It seems that in today’s culture, there is a “cure” for everything. If you have trouble focusing in school, instead of finding ways to help your focus like, finding a productive place to do work or even finding a study buddy, our culture pushes drugs like adderall or ritalin on us and says we have ADHD. If you have headaches, irritability or bad cramps during your period, just take a birth control pill. However, since many of these conditions rely on relaying your or your child’s symptoms to a doctor, it is hard to say whether the correct diagnosis is really being made. For example, I often have a hard time focusing on my homework, but I don’t turn straight to drugs. If I seclude myself in a productive place, which, for me, is a cafe or really any place outside my home I’m able to concentrate much better. And maybe, for some people that’s all they need. When I’m home, I have too many distractions, whether it’s TV, my dog, or my family. I do, however, believe that some people need something more to help them concentrate, but I think there are other ways to go about it that just medicating.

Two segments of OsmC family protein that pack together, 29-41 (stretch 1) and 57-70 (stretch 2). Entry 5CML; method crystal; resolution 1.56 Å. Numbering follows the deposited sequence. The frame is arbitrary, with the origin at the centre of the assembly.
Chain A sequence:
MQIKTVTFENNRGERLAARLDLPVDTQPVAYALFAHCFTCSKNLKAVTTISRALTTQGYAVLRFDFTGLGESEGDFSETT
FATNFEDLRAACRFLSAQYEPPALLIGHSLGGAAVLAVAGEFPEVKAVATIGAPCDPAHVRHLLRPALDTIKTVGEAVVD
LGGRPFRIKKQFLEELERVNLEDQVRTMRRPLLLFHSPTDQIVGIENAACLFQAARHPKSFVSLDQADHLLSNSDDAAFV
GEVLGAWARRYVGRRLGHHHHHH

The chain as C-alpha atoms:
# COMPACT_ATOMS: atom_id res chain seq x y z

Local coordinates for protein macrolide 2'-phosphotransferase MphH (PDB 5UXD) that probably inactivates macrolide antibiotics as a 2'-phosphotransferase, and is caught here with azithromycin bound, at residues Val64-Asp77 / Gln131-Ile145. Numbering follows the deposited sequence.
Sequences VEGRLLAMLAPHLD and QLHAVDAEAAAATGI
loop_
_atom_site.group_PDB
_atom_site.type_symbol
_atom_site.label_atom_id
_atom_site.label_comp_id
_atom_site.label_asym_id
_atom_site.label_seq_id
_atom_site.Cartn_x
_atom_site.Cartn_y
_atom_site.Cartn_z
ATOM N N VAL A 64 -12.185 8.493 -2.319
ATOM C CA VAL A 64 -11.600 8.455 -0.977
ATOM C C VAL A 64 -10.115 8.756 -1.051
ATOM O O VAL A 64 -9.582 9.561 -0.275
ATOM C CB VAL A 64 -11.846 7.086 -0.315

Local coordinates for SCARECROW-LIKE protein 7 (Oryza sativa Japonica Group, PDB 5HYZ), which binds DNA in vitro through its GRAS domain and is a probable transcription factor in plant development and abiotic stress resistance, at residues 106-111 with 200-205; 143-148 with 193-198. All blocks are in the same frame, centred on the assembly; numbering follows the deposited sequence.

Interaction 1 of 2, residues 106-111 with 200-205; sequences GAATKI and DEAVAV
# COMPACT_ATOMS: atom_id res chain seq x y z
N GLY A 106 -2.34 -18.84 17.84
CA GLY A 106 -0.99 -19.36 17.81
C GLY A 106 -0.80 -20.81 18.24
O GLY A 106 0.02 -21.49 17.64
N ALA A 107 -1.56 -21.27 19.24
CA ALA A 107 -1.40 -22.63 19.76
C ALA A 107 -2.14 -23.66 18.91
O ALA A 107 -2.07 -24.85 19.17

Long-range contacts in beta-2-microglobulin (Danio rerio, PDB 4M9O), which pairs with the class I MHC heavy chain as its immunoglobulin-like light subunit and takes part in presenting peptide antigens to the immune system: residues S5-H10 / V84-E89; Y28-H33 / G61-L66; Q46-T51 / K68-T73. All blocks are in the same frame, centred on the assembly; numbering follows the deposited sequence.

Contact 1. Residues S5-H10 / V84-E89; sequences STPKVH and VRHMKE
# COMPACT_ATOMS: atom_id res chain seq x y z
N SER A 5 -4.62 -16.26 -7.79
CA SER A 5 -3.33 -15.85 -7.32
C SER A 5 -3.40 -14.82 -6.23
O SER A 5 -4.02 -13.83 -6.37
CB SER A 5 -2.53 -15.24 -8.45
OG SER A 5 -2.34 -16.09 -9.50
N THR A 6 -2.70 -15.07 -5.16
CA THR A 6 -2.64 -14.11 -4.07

The following link shows a magazine add for adderall. It basically says that the child is doing better in school, family time lasts longer, and he is finally being asked to join friends. It also shows Ty Pennington as a ADHD patient using adderall saying it’s “the right tool for the right job”. This ad targets mothers whose kids have trouble concentrating in school and getting good grades. As most medication ads do, it says to ask your doctor if this medication is right for your child, basically asking them to buy their product. By using Ty Pennington on the ad, it can grab a mom’s attention and implies that, since this person is using it, this medication is safe and works. In the picture it shows a child and mother embracing and smiling while the son is holding a paper with a B+ on it. I feel that putting a picture like this on an ad will influence moms to get adderall for their child even more because it provides a way for them to connect their life to the ad.